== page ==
May 032013
 

If you’ve been coding iOS for even a short period of time you’ve come across presentViewController. (If you are using a UINavigationViewController, you have pushViewController.) You are limited, however, in the animations you can use: cover vertical, flip horizontal, or cross dissolve.

I have a client who need left, right, up and down swipes. The app wasn’t a traditional drill-down then back back back out app. It was very free-form. So I needed to roll my own.

I call the class the EnkiUnorderedController. The Enki is from the name of my consulting company, Enki Labs, and the Unordered part refers to the random access nature of the UIViewControllers it displays. Lets look at the class interface first. (The source is all available in the open source EnkiUtils project, but the source there has comments in it!)

@interface EnkiUnorderedController : UIViewController
@property (strong, nonatomic)  UIViewController *current;
@property (strong, nonatomic)  UIViewController *cover;

- (void)initCurrentWithNibName:(NSString *)nibNameOrNil bundle:(NSBundle *)nibBundleOrNil;
- (void) replaceViewController:(UIViewController *) target withDirection:(slideDirection) direction;
- (void) coverViewController:(UIViewController *) target withDirection:(slideDirection) direction;

- (void) uncoverViewControllerwithDirection:(slideDirection) direction;
@end

To use an EnkiUnorderedViewController you create one and initialize with the UIViewController you want it to display.

self.unorderedController =  [[EnkiUnorderedController alloc] init];
[_unorderedController initCurrentWithNibName:@"MAWJump1ViewController" bundle:nil];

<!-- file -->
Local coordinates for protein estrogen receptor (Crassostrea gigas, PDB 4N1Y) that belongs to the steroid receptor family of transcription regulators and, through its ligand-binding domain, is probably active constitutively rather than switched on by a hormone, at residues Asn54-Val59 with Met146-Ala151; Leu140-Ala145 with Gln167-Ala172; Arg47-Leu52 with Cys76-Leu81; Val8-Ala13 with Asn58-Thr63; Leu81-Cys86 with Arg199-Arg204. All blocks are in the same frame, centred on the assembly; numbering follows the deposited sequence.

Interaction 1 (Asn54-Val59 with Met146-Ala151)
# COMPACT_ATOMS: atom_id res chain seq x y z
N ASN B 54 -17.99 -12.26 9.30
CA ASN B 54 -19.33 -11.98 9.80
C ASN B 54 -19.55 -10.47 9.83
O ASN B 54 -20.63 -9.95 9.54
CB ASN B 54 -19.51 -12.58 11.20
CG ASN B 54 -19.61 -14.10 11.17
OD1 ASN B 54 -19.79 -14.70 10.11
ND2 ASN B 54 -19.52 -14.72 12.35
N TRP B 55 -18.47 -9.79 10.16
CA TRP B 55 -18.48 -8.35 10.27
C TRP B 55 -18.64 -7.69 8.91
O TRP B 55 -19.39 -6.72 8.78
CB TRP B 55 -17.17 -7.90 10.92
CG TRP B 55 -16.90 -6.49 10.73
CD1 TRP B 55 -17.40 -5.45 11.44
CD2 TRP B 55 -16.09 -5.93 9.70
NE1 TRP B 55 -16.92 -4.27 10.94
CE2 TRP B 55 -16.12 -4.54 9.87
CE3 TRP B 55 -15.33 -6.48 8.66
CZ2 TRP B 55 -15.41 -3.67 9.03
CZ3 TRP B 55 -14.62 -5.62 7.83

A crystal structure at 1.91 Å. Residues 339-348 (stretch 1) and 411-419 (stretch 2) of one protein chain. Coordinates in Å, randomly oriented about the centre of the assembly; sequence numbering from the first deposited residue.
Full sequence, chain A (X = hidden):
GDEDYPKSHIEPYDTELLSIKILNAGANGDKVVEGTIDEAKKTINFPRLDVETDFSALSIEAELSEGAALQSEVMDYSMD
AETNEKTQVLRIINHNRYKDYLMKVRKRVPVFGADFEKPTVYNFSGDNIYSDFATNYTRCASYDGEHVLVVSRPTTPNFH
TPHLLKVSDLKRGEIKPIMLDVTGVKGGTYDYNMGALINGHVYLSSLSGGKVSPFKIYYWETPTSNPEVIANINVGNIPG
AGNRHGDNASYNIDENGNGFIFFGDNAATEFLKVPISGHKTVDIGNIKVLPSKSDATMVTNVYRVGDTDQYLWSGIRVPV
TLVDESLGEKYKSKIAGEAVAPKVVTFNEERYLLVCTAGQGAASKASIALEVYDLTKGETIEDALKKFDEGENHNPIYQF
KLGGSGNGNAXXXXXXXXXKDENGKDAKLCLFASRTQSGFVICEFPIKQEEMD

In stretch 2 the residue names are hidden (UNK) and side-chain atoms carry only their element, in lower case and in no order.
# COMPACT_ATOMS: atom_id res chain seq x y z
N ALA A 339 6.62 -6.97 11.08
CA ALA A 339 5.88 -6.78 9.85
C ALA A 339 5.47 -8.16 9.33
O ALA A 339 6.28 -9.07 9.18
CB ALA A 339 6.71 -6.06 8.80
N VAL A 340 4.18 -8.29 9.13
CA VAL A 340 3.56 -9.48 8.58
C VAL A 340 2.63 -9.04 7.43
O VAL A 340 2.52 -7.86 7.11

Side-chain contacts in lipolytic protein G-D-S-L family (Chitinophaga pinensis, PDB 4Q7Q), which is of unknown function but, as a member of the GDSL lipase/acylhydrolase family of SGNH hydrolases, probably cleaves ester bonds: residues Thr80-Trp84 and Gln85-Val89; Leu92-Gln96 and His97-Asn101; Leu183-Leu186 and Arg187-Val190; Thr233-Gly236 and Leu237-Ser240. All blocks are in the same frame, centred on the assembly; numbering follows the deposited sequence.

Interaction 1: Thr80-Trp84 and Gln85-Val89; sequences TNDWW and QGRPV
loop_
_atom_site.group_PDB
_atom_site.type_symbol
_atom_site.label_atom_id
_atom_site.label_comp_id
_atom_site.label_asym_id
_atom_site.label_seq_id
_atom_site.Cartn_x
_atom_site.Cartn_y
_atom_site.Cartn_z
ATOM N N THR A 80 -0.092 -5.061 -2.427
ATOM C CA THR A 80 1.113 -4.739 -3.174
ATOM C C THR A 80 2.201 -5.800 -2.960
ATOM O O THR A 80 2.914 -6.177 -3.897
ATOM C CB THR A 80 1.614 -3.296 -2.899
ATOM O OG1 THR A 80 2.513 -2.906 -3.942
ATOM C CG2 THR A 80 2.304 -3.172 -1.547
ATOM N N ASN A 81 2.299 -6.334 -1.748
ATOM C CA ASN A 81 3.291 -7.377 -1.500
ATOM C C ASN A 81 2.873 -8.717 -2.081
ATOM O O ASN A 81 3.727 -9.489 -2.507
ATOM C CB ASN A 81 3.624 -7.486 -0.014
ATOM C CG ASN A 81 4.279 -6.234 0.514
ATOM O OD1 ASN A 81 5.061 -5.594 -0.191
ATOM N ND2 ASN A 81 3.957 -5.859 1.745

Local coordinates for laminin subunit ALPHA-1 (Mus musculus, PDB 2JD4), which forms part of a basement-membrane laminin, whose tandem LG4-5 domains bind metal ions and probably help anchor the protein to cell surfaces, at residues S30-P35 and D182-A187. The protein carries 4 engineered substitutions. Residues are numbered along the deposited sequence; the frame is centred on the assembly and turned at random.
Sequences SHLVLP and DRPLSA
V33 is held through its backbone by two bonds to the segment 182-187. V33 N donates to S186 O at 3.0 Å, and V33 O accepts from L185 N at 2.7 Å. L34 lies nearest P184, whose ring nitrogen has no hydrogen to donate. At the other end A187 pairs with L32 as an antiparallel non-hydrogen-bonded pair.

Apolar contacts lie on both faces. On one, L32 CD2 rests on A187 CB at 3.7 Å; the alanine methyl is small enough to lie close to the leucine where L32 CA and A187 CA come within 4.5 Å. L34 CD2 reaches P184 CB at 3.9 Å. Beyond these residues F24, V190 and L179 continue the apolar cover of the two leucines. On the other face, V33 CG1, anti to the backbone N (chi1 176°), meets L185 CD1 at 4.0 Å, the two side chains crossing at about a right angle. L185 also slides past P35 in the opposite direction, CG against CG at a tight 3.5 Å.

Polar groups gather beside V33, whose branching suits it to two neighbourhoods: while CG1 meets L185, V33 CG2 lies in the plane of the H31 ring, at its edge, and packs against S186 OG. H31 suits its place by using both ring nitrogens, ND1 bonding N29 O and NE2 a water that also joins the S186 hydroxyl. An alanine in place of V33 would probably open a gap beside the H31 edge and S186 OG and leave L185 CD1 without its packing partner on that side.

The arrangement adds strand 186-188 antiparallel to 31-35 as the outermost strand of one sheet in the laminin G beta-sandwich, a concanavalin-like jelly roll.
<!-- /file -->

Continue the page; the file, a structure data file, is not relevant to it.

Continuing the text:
In this example, I have a UIViewController subclass named MAWJump1ViewController and its layout is in the xib file with the same name. Lets look at initCurrentWithNibName’s implementation:

- (void)initCurrentWithNibName:(NSString *)nibNameOrNil bundle:(NSBundle *)nibBundleOrNil
{
    Class vcClass = NSClassFromString (nibNameOrNil);
    self.current = [[vcClass alloc] initWithNibName:nibNameOrNil bundle:nibBundleOrNil];
    
    if (self.current) {
        
        self.current.view.frame = self.view.frame;

        [self addChildViewController:self.current];
        [self.current didMoveToParentViewController:self];
        [self.view addSubview: self.current.view];
        
    }
}

Notice that it uses both reflection and container view controllers. Doing this pre-iOS5 would have been difficult!

The first thing I do is create an object based on the class name. (Yes, this means the class name must be the same as the xib file name.) I alloc one of these and call the expected initWithNibName on it. I store this in the property named current. (And right now, when writing this blog, I’m wondering if I should make current a class extension, so it is private.) I grab the frame of the containing class and then use the container view controller methods to install it as a child view controller.

So far this seems like an awful lot of work with no benefit. But, what happens when you want to replace the view controller with another one?

    MAWAppDelegate  * appDelegate = (MAWAppDelegate *)[[UIApplication sharedApplication] delegate];
    EnkiUnorderedController *unVC = appDelegate.unorderedController;
    
    [unVC replaceViewController:[self randomVC] withDirection:[self randomDirection]];